The end of this session could not come soon enough.  It ended at 10pm but the impact will be measured throughout the 20-21 school year.  At first glance, the FY21 budget which started at a dismal projection only improved as time moved forward and all three players the House, Senate, and Governor really worked together to come up with a FY21 budget that reduced the original cut from 14%, 11%, to a final 10%. I understand that a preliminary allotment sheet was sent out to school districts by GADOE with a possible calculation error. Although, I have not put my eyes on the document but I have talked with some superintendents and CFOs about the document and the difference in numbers on the spreadsheet versus the numbers from Office of Budget and Planning are very different.  The difference/error appears to be an omission of including the equalization number for each school system in the DOE calculation.  That’s just what i found in my discussions with several districts who were concerned that the 10% cut had more than doubled in some calculations on the doc. If that error is not on your allotment, count yourself lucky. Just wanted to let you know that you do not need to panic over the difference in the bottom line numbers.  Let me know if i can help.  FY21 Budget Tracking Sheet Education is on pages. 69-73.

Key education bills that passed through the legislative process on the last day:

HB. 32  Moves CTO to GADOE.  The supportive funding had already made the move.

HB. 86  Teacher evaluation bill that allows for appeals of summative evaluation.

SB 68   Financial governance addressed for local boards

HB 464  Public comments at a local board of education meeting.

HB. 855 Assessing foster children to determine any negative impact of trauma.

HB 755  Requires local districts to provide an allotment sheet to its local charter schools.

The last day had limited education legislation.  The main event was the budget and as you receive updated allotment sheets from GADOE review the numbers and check the calculations carefully.  My read on the final budget is it should be a better picture overall than originally expected.  I know the impact of the “better” budget will have varying degrees of effect on your local budgets.  I will provide a detailed review in future Friday News.

Overall, I will call this session of the legislature reasonably decent under the state’s shortfall of revenue. I do believe the Governor, House, and the Senate worked well together on this budget and it is certainly reflected in the final numbers.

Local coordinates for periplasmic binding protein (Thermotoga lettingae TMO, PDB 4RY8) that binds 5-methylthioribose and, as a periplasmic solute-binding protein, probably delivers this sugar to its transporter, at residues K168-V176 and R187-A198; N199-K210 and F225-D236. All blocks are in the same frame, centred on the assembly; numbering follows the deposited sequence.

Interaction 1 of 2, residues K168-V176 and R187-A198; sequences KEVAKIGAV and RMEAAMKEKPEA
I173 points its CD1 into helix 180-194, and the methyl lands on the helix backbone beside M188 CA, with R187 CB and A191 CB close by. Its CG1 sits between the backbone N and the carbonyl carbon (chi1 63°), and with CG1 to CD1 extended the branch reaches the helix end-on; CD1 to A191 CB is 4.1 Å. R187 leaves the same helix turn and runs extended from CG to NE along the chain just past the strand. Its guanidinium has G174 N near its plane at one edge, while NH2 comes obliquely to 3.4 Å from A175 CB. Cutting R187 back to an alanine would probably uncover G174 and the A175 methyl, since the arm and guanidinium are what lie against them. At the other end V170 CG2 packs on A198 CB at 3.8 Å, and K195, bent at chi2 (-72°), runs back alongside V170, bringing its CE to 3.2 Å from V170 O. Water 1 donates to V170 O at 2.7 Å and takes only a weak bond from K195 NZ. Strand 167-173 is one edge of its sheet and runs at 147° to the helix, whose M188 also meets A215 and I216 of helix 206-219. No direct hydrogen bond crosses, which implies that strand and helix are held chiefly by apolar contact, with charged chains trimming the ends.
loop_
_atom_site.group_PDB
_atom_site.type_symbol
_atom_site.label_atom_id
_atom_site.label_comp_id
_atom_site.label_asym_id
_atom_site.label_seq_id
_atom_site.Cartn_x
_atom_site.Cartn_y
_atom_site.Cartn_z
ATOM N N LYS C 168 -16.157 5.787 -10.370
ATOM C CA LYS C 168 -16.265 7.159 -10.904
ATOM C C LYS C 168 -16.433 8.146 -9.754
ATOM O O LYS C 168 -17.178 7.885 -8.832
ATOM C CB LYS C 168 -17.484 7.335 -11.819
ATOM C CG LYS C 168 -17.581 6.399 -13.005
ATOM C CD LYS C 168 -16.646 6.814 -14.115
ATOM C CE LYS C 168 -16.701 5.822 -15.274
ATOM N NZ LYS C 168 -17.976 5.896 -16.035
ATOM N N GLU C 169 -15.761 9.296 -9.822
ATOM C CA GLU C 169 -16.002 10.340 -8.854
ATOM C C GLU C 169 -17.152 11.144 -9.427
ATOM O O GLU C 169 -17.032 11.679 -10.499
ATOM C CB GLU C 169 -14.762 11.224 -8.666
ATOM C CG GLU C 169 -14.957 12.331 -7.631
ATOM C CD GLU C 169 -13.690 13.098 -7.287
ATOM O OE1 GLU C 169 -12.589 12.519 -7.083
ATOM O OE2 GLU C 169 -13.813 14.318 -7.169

GSSA News: GSSA held five ZOOM superintendent conversations last week hosted by Keith Porter and Josh Hooper of GSSA. Some valuable information shared on the topic of Reopening School this fall. I want to thank many of you who participated and provided your perspective and plans on preparing to begin schooling in the fall. I was able to listen in from the Capitol on one of the conversations and it truly displayed the high quality leadership we have in Georgia at the superintendent level. Your conversations were recorded by note taking and the key points in the conversations have been compiled and will be shared with our membership. We are closing out the series with a communications plan discussion on Monday June 29, 2020, at 9am. Caissa will also be on the call to share key points from their nationally recognized team. Contact JOSH HOOPER at JHOOPERr@GSSAWEB.COM OR KEITH PORTER AT KLPORTER112@GMAIL.COM FOR THE ZOOM LINK and join in Monday. There is no cost!

GSSA ANNOUNCEMENT: Mr. Michael Surma former/retired superintendent of Henry County and most recently worked as the legislative liaison with GSSA passed away Saturday morning of an apparent heart attack. Michael was a special man to me and GSSA. We will miss him much.  MaryGrace (Michael’s widow) advised me that she was not going to have a service due to our current health environment.  I will keep all updated if anything changes.

Happy July 4th!

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